Jackets get colorful at the GT VSA spray paint event

Students self-express through spray painting as a creative medium. The event provided students with a break from their typical workload. // Photo by Alex Dubé Student Publications

College campuses are unique in that they are not just a place for academic study, but for the gathering of communities of all types of students with different interests and backgrounds. 

Especially at a larger public institution like Tech, students are bound to find their place in at least one club that fits their passions and skill sets outside of the classroom. 

At Tech, there are more than 60 chartered student organizations related to religious, racial, sex, gender and ethnic identity that promote the strength and celebration of their respective communities as well as the shared experience of their backgrounds with the general student body. 

One of the larger community groups at Tech is The Vietnamese Student Association at Georgia Tech (GT VSA). According to their page, the organization was founded in 1994 to promote Vietnamese culture and the edification of traditions while seeking to promote awareness of the Vietnamese American identity; the GT VSA community’s founding principle was also to welcome students of all racial and ethnic backgrounds at the Institute  to take part.

GT VSA is a part of the Union of Vietnamese Student Associations in the Southeast and hopes to build meaningful relationships and establish a greater understanding and appreciation for different cultures. 

People of Vietnamese descent are the fourth largest Asian American ethnic group in the U.S., making up about 0.7 of the total U.S. population. On Tech’s campus, GT VSA is one of the most prominent student organizations, hosting a variety of campus-wide events throughout the school year. 

Cassie Huynh, third-year BCHM, and Zachary Wang, third year NEURO, are the social directors of VSA this year. 

“Outside of giving a taste of Vietnamese culture to our campus’s students, our objective is to give people new friends to talk to. Love and friendship is an important aspect in VSA,”Zachary said.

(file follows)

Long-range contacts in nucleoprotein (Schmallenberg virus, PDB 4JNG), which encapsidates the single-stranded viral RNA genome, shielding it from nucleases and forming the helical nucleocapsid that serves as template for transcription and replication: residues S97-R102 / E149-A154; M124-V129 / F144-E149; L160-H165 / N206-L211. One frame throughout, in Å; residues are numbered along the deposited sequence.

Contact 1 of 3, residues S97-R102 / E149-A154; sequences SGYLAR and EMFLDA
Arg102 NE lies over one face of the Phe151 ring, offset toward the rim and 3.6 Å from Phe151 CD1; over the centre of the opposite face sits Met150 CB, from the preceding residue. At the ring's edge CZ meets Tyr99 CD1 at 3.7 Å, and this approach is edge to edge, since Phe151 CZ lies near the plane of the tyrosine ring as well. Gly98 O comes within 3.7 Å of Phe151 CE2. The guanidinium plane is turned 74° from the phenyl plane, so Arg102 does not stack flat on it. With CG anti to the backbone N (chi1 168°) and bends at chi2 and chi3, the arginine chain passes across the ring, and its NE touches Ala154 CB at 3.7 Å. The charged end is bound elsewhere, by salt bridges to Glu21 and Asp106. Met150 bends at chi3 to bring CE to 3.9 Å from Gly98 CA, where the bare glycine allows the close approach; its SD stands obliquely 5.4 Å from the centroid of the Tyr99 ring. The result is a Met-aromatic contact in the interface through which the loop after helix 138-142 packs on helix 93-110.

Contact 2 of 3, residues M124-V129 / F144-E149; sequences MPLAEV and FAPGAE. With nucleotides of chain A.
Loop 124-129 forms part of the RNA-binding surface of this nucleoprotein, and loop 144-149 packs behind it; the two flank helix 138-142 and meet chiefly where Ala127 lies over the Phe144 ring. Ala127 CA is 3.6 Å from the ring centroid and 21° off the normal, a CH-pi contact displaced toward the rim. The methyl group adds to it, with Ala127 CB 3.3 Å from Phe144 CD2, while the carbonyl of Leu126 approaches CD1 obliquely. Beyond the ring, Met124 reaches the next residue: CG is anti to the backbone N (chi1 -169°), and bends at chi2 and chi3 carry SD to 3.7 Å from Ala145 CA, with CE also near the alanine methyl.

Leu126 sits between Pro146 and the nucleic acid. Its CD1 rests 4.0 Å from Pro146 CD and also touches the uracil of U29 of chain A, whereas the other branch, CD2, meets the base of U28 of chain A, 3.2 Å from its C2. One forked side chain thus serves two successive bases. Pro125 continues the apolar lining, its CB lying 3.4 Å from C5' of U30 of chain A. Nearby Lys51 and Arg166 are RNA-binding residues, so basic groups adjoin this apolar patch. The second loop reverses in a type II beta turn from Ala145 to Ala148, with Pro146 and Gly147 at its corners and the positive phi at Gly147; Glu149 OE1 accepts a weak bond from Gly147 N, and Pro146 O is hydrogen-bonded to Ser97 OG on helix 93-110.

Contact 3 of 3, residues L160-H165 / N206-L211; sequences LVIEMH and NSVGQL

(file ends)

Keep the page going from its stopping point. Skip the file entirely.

Cassie added that, “the main goal of VSA is to embrace Vietnamese culture while fostering a strong community, regardless of ethnicity or race. Our Fall Moon Festival and Spring Gala are our two largest events that highlight cultural pride and Vietnamese traditions, and all of VSA E-Board and Leadership contribute in planning and organizing this event to show pride in who we are and how we grew up  it’s especially meaningful to me since I grew up in a traditional Vietnamese household.”

Last Friday, the GT VSA hosted a Spray Paint Social at Burger Bowl. A new event this year, it was brainstormed and put into action all within this school year. Allison Wong, thirdyear CS, the Internal Vice President leads the planning process of these types of social events. 

“In terms of big events within VSA like the Spray Painting Social, we plan these events around a month in advance. The directors and I will brainstorm what types of socials we want to plan and then I’ll plan out a schedule of things we need to do before the event in terms of getting funds and materials, room/space bookings and communicating with other EBoard members to distribute the word and market the event. This generally involves many meetings beforehand and constant communication between directors and EBoard meetings to ensure everyone is on the same page,” Wong said.

The Spray Paint Social and many other events are open and inclusive to all students on campus, and there are other programs and committees that members of the club can join on campus. 

“VSA even has a flagship family program to get students that are hesitant on talking to the whole of VSA engaged by introducing them to a small group of individuals that are also looking for new friends! We call the program Anh Chi Em (or ACE for short)!” Wong said. 

And although it is the largest Asian American identity club on campus, it is certainly not the only one. “we plan collaborations with other clubs like KUSA, FSA, CSA to help support the Asian community at Tech. There does need to be more recognition of what each Asian organization does as well as to represent them more within the GT community,” said Justine Le, third-year CHBE, and one of the co-presidents of VSA. 

By preserving Vietnamese traditions, participating in community outreach and promoting cultural exchange with all students on campus, GT VSA supports not only the Vietnamese student community but enriches the entire student body of Tech.

It gives everyone a chance to participate in new opportunities by learning and appreciating a culture that is not their own as well as act as a space for Vietnamese American students to celebrate their backgrounds and create their own community on campus.  

For students who are interested in upcoming events or just want to learn more about VSA, Wong told students to, “follow us on instagram @gt.vsa to be up to date with all events and join in the discord (in the link tree in Instagram bio) because that’s our main platform where we send out announcements and how you can easily meet new members within the organization. 

VSA is really inclusive to everyone and we welcome everyone to come to our events, socialize and just have fun.”